I just returned from two weeks of study at Michigan State University as part of my PhD program in Education. My study related to qualitative research purposes and methodologies. I gained experience in writing field notes, conducting interviews, collecting data, and describing and analyzing observations. Although much of this work requires taking notes, this is not mindless activity; rather, all of this requires an attentive mindfulness to the present and reflection on what has occurred. Ellen Langer, in her book, The Power of Mindful Learning, characterizes this state of mind as involving an “openness to novelty, alertness to distinction, sensitivity to different contexts, implicit, if not explicit, awareness of multiple perspectives, and orientation in the present.”
To illustrate, during a walk across campus in between class sessions, I came across this bench.
Naturally, I sat down and waited for some brilliant ideas to enter my mind. As I was sitting and taking in my surroundings (and waiting for the next great idea), I realized this was exactly what was needed to increase my attention to my surroundings. I was noticing the landscape–trees, birds, and squirrels–and watching people walking and biking across campus. I was able to reflect on my recent experiences and make sense of them, thinking more deeply about patterns of interaction and my responses.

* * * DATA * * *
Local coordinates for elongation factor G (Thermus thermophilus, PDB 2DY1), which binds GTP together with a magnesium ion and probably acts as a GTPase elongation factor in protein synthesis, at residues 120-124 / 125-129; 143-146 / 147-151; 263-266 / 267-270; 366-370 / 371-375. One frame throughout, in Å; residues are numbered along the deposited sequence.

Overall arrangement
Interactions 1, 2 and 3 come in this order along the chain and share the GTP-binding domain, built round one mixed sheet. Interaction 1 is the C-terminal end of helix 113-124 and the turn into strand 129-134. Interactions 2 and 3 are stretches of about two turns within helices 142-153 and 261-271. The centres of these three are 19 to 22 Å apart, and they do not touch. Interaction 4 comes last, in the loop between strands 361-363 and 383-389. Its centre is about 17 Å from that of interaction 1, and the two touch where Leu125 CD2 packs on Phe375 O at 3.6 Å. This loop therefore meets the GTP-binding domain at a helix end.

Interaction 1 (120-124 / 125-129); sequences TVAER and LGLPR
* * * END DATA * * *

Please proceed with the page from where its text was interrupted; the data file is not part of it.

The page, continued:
Benches like this one are not unique to the MSU campus. Where are the Spartan benches in our own lives? Where are the places where we stop our activity and take a moment to enhance our attention to the present? This is not easy to do, especially given our busy lives and full schedules, but if we maintain an alertness in the present, what might we notice?
Consider also what teachers might notice in classrooms with an enhanced alertness to the present. Children’s actions can be more closely observed, their comments and discussions can be listened to with sensitivity, and their ways of thinking can be explored with more openness to multiple perspectives. As Ellen Langer explains, “If we respect students’ abilities to define their own experiences, to generate their own hypotheses, and to discover new ways of categorizing the world, we might not be so quick to evaluate the adequacy of their answers. We might, instead, begin listening to their questions. Out of the questions of students come some of the most creative ideas and discoveries.”
Our alertness to the present can make room for new ideas and reflection. Let’s find our benches and help students find theirs. Together, we’ll generate some powerful ideas.